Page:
NEW YORK (CNNMoney.com) -- Last year, their boss issued a challenge: Give me your best ideas to save money.
Their boss is President Obama, and he has opened the final round of voting on his "SAVE Award" for federal employees. Designed to streamline government by eliminating waste, four finalists are now vying for a chance to meet the president and see their idea implemented.
Last year's winning idea resulted in a pilot program aimed at cutting down wasted medication within the Veterans Administration. At least 20 of last year's submissions ended up in the fiscal 2011 budget, according to an Office of Management and Budget official.
No matter how savvy the ideas, they represent mere drops in a rather large bucket. Cutting the deficit is no easy task for a nation that racked up a $1.29 trillion deficit in fiscal year 2010. An estimate on how the program's total savings wasn't immediately available.
Here are the 2010 finalists:
Paul Behe, a paralegal specialist for the Department of Homeland Security in Cleveland, wants the government to use the Internet to notify the public about property it has seized. Right now, it's done through newspaper advertising.
If Behe's idea wins, newspapers will suffer. The other three finalists want to put a dent into the beleaguered U.S. Postal Service.
Food inspector Marjorie Cook of Michigan wants express shipping for food containers to be a one-way ticket. There's no need to continue the current policy of express shipping the empty boxes back.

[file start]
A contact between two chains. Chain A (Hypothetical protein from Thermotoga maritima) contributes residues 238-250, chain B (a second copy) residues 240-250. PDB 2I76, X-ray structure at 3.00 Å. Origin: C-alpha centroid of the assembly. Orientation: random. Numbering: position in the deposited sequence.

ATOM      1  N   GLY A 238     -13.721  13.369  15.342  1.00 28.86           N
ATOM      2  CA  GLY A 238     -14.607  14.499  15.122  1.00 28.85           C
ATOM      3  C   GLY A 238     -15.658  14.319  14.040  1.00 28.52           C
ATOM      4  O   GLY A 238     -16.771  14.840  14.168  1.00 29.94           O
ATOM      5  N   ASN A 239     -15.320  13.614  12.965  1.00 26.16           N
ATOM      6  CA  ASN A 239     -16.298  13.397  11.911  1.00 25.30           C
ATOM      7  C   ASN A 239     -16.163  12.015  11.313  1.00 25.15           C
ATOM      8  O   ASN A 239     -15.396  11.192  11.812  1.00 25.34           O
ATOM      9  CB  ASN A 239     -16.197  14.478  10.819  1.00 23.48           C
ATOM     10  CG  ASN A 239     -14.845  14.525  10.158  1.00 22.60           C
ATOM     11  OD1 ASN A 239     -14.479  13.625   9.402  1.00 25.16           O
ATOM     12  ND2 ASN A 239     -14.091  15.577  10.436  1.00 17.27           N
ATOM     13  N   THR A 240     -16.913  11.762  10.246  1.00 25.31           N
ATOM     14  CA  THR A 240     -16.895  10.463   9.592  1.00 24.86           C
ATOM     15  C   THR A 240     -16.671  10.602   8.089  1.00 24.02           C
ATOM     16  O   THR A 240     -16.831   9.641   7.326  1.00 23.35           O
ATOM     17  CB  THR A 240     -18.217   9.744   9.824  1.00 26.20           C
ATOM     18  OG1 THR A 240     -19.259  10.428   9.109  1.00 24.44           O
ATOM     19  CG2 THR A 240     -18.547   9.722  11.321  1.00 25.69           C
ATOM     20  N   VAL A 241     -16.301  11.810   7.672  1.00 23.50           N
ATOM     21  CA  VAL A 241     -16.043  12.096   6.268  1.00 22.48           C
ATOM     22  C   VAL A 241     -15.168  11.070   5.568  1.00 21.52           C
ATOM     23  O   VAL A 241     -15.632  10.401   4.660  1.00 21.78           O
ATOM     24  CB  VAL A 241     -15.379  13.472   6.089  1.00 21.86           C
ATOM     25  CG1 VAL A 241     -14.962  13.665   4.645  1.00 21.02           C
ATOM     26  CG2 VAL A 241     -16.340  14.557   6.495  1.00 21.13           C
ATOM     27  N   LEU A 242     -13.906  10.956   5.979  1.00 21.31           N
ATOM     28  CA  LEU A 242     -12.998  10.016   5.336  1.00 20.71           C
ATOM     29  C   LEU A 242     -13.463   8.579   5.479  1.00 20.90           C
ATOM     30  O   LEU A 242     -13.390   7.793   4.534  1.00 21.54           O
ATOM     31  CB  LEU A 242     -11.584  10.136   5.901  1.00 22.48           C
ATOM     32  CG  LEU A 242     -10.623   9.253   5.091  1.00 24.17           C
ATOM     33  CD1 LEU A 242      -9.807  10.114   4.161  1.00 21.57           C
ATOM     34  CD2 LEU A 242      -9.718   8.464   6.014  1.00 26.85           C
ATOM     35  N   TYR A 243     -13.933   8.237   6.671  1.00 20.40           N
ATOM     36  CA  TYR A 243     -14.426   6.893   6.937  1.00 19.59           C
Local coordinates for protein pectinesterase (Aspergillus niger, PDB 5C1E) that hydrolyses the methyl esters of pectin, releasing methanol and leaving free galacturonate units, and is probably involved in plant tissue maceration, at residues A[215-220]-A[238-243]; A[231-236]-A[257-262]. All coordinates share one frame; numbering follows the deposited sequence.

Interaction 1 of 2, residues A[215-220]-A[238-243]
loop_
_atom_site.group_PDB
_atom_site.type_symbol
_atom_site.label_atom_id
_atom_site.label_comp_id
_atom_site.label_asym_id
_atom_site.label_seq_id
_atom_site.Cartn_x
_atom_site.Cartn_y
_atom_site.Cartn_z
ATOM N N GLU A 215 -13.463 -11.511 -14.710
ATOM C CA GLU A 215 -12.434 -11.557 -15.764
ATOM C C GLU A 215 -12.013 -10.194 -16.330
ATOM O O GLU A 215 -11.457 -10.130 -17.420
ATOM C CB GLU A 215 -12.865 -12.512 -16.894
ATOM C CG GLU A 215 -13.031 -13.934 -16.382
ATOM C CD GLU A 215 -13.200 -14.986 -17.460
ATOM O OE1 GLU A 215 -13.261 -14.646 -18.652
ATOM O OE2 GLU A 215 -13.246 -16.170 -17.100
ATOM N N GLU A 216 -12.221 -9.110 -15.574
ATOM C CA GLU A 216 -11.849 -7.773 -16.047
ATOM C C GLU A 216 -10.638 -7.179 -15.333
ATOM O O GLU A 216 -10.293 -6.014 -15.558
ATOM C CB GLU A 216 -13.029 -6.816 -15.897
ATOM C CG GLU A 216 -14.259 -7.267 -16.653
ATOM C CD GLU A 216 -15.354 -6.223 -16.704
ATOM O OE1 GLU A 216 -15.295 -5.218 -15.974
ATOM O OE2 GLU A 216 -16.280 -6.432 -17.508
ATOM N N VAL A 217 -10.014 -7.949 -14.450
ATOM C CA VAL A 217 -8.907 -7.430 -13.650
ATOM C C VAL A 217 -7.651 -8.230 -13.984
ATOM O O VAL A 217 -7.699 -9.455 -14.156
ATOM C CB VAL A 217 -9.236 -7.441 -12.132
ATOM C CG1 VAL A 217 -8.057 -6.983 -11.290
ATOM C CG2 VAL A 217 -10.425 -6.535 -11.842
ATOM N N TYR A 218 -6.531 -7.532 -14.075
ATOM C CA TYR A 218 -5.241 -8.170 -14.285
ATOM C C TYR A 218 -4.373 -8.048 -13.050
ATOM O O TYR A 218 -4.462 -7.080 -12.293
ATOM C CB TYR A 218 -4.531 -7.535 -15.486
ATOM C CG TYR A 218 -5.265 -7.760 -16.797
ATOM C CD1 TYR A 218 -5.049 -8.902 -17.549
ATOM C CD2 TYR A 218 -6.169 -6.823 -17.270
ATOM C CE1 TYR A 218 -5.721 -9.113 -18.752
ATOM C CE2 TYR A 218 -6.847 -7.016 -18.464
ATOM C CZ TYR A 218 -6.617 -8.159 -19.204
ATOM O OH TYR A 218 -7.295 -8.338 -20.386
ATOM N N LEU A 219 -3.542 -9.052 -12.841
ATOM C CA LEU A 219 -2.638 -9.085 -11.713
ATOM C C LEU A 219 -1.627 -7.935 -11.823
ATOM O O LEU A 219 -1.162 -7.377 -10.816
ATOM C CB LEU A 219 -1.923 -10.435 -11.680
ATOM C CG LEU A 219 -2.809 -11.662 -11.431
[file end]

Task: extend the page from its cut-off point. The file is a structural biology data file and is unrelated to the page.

Trudy Givens of Wisconsin, a Bureau of Prisons employee, believes the government should stop the daily mailing of the Federal Register to 10,000 recipients. It's already available online.
And Thomas Koenning of Colorado, who works on mine safety, would like to have mine operators and contractors report coal production and worker hours online, instead of via old fashioned mail.
You can vote for your favorite idea at the White House website.
Jared Fogle's weight loss success story is well known. But the success of Subway, the sandwich chain he's promoted for 16 years, is less well known. More
Samsung misjudged demand for its new phones, leading it to make more of the lower cost S6 than it could sell and not enough of the S6 Edge that people want, analysts say. More
The FTC and Florida's attorney general claim a debt relief operation has made millions from consumers by promising to help get them out of credit card debt, but instead stuck them with even more. More